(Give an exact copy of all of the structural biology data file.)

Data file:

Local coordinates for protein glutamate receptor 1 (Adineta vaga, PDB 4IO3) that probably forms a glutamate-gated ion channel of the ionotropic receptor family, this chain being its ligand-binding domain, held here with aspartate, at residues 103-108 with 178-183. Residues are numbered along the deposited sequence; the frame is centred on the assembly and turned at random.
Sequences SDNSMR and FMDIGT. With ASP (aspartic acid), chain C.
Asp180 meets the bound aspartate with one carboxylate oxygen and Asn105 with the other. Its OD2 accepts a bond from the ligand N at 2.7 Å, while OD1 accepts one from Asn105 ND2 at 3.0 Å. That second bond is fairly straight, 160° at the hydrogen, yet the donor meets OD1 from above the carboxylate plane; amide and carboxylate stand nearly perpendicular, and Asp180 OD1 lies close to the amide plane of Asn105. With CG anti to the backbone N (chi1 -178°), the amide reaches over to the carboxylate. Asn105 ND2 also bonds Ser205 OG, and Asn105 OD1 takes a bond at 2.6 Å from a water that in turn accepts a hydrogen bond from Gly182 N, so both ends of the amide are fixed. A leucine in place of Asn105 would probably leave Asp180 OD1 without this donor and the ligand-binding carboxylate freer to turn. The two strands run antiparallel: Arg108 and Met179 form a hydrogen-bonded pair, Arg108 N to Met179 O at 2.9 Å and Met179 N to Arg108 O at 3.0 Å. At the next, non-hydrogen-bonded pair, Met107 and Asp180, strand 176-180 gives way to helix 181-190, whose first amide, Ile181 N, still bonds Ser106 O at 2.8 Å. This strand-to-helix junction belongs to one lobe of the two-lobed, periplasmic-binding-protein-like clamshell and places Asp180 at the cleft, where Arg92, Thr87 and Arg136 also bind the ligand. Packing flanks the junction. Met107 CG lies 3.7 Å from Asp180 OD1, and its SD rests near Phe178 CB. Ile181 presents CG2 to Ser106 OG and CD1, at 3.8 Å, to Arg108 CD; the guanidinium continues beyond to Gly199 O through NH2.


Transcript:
Local coordinates for protein glutamate receptor 1 (Adineta vaga, PDB 4IO3) that probably forms a glutamate-gated ion channel of the ionotropic receptor family, this chain being its ligand-binding domain, held here with aspartate, at residues 103-108 with 178-183. Residues are numbered along the deposited sequence; the frame is centred on the assembly and turned at random.
Sequences SDNSMR and FMDIGT. With ASP (aspartic acid), chain C.
Asp180 meets the bound aspartate with one carboxylate oxygen and Asn105 with the other. Its OD2 accepts a bond from the ligand N at 2.7 Å, while OD1 accepts one from Asn105 ND2 at 3.0 Å. That second bond is fairly straight, 160° at the hydrogen, yet the donor meets OD1 from above the carboxylate plane; amide and carboxylate stand nearly perpendicular, and Asp180 OD1 lies close to the amide plane of Asn105. With CG anti to the backbone N (chi1 -178°), the amide reaches over to the carboxylate. Asn105 ND2 also bonds Ser205 OG, and Asn105 OD1 takes a bond at 2.6 Å from a water that in turn accepts a hydrogen bond from Gly182 N, so both ends of the amide are fixed. A leucine in place of Asn105 would probably leave Asp180 OD1 without this donor and the ligand-binding carboxylate freer to turn. The two strands run antiparallel: Arg108 and Met179 form a hydrogen-bonded pair, Arg108 N to Met179 O at 2.9 Å and Met179 N to Arg108 O at 3.0 Å. At the next, non-hydrogen-bonded pair, Met107 and Asp180, strand 176-180 gives way to helix 181-190, whose first amide, Ile181 N, still bonds Ser106 O at 2.8 Å. This strand-to-helix junction belongs to one lobe of the two-lobed, periplasmic-binding-protein-like clamshell and places Asp180 at the cleft, where Arg92, Thr87 and Arg136 also bind the ligand. Packing flanks the junction. Met107 CG lies 3.7 Å from Asp180 OD1, and its SD rests near Phe178 CB. Ile181 presents CG2 to Ser106 OG and CD1, at 3.8 Å, to Arg108 CD; the guanidinium continues beyond to Gly199 O through NH2.